While the HRW report focuses on businesses’ human rights responsibilities in international law, it also addresses demands to third states. Yet given the nascent nature of state practice on the enforcement of business and human rights, the following three issues (or caveats) are of note in relation to the report’s claims concerning the definition of the scope of corporate wrongdoing and the prescription of legal consequences under international and domestic law for business involvement in Israeli unlawful acts in relation to the settlements:

1) The report does not capture the scope or the nature of wrongdoing by business in settlements. The report’s case studies document settlement quarries that benefit from financial incentives while Palestinian quarries are subject to “discriminatory” restrictions; a bank that finances construction and a real estate company that sells properties in settlements, which profit from land confiscation; a company that supports settlement infrastructure by collecting garbage and operating a landfill; and a textile company that contributes to labor abuses against Palestinian employees. But not only are there types of less direct foreign business involvement in settlements that are not captured by this list – e.g. investment in Israeli companies operating in settlements, or procurement of products originating from settlements – it does not address the key underlying form of wrongdoing in international law resulting from the administrative and territorial regime that Israel maintains in occupied Palestinian territory.

What unifies all companies that have any kind of activity in the settlements is that they operate under the auspices of Israel’s illegal extension of its domestic administrative and legal jurisdiction in occupied territory, which is premised on its sovereign claims and the extension of Israeli sovereignty into occupied territory.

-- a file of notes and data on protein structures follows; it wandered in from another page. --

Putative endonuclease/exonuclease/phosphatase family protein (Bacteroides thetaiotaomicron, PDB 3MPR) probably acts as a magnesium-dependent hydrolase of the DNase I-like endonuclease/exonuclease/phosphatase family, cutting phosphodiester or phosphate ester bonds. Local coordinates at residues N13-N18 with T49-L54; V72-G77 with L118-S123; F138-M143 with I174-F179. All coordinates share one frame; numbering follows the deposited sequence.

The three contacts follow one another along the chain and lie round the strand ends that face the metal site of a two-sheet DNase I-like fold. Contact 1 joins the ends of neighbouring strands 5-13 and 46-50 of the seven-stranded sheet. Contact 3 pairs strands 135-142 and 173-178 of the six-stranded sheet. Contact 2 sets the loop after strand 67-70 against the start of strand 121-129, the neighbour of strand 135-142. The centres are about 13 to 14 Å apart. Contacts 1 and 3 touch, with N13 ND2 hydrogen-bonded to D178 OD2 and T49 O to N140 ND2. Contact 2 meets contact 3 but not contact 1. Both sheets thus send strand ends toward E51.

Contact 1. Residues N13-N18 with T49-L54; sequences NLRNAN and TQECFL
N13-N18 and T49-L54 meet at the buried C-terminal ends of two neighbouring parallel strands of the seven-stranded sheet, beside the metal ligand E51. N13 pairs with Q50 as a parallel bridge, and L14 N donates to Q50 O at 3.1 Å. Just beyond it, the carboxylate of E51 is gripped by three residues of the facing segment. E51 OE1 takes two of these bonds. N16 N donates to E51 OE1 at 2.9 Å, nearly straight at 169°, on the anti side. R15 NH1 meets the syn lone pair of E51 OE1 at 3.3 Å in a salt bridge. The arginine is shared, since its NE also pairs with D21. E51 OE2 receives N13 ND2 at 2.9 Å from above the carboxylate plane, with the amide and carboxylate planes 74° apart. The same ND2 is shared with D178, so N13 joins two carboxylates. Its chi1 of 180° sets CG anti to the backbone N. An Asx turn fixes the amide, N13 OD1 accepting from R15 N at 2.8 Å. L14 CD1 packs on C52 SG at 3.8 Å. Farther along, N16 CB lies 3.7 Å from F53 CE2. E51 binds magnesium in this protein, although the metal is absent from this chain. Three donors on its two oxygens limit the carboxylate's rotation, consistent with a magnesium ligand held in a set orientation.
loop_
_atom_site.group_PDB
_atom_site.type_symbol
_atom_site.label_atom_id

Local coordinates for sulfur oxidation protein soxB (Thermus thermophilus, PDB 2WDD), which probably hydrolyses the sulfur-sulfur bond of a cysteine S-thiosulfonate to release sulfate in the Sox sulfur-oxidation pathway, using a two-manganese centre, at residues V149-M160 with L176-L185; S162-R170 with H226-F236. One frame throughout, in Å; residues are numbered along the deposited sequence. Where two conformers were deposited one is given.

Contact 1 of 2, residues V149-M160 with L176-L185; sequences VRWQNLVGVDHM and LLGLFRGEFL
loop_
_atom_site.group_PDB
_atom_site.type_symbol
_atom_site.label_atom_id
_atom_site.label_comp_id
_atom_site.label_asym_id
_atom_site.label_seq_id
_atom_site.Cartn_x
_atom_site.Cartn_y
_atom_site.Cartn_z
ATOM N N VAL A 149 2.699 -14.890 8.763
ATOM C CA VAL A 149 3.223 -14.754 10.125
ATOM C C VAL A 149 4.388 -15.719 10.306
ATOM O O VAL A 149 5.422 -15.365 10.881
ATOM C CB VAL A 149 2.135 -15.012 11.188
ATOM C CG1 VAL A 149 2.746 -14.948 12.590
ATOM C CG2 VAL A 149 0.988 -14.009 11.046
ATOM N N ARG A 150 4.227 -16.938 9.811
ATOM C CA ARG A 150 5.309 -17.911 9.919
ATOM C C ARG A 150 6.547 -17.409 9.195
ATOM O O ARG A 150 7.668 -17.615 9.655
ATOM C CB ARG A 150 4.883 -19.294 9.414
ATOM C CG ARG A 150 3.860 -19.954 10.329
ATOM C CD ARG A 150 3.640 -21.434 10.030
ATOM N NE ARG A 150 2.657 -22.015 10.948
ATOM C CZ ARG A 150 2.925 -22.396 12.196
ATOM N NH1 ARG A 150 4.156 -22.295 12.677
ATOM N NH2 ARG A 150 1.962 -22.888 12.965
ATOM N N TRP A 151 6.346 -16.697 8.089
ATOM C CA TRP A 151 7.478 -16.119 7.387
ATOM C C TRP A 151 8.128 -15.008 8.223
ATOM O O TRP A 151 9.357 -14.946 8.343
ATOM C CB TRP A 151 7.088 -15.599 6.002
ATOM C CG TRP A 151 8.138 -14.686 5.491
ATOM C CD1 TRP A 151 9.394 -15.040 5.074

The report notes that Israel’s actions create a duty for third states not to recognise Israel’s illegal acts as lawful, but it appears to limit this duty to the specific types of wrongdoing on which the report focuses. Yet the duty of non-recognition is instead triggered by the simple, but crucial fact that all activities in settlements are conducted under Israeli domestic jurisdiction, which Israel extended into occupied territory (legislative and executive) — a state of affairs that constitutes an illegal territorial regime no state recognises as lawful. Since the report does not address per se the illegal territorial regime maintained by Israel in occupied Palestinian territory when it defines the scope of corporate wrongdoing, the report fails to substantiate its claim that “the only way settlement businesses can avoid or mitigate contributing to abuses is by stopping to operate in settlements or engage in settlement-related commercial activity.” The report’s claim that all business should cease and desist from all settlement activities risks appearing ambitious, given the lower-level demand of to exercise due diligence in international law.

2) The report makes the unfounded, aspirational claim that the duty of non-recognition requires states to stop or prevent their corporate nationals from becoming involved in settlements. The duty of non-recognition in international law addresses states, not businesses. A state has horizontal obligations to protect individuals from private abusers under human rights law, but the reality is that the legal force of these obligations is weak: most states consider them obligations of means and not result, and only a few states have developed national action plans to implement them (see 3). Moreover, the duty of non-recognition – which states interpret, as discussed above, as a mere ‘due diligence’ responsibility of means – does not have concrete content in terms of what it requires states to do. The duty of non-recognition does not require states to prevent their businesses from conducting any activities in a conflict zone. This claim (like arguments that base the demand that states ban trade with settlements on the duty of non-recognition) is aspirational, given the minimalist view that is reflected in state practice recorded in ILA recognition/non-recognition committee reports (.pdf) and in scholarly works. The duty of non-recognition – which Talmon calls a “hollow shell,” and is a “soap bubble” for Focarelli – can mean anything and nothing.